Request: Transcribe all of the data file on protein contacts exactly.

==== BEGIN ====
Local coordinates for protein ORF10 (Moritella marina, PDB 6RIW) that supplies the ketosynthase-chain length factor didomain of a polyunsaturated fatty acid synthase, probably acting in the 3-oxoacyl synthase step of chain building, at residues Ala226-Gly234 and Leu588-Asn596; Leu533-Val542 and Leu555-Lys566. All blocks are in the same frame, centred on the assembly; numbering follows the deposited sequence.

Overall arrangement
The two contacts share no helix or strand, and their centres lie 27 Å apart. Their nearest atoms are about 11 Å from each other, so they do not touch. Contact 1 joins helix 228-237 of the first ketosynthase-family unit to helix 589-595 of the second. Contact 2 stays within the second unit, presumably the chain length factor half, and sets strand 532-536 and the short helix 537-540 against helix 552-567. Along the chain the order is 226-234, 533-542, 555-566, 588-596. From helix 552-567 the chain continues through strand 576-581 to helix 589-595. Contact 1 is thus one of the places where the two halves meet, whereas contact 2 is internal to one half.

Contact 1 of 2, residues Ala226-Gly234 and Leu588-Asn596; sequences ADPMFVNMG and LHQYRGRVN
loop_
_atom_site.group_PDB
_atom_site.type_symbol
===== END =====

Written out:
Local coordinates for protein ORF10 (Moritella marina, PDB 6RIW) that supplies the ketosynthase-chain length factor didomain of a polyunsaturated fatty acid synthase, probably acting in the 3-oxoacyl synthase step of chain building, at residues Ala226-Gly234 and Leu588-Asn596; Leu533-Val542 and Leu555-Lys566. All blocks are in the same frame, centred on the assembly; numbering follows the deposited sequence.

Overall arrangement
The two contacts share no helix or strand, and their centres lie 27 Å apart. Their nearest atoms are about 11 Å from each other, so they do not touch. Contact 1 joins helix 228-237 of the first ketosynthase-family unit to helix 589-595 of the second. Contact 2 stays within the second unit, presumably the chain length factor half, and sets strand 532-536 and the short helix 537-540 against helix 552-567. Along the chain the order is 226-234, 533-542, 555-566, 588-596. From helix 552-567 the chain continues through strand 576-581 to helix 589-595. Contact 1 is thus one of the places where the two halves meet, whereas contact 2 is internal to one half.

Contact 1 of 2, residues Ala226-Gly234 and Leu588-Asn596; sequences ADPMFVNMG and LHQYRGRVN
loop_
_atom_site.group_PDB
_atom_site.type_symbol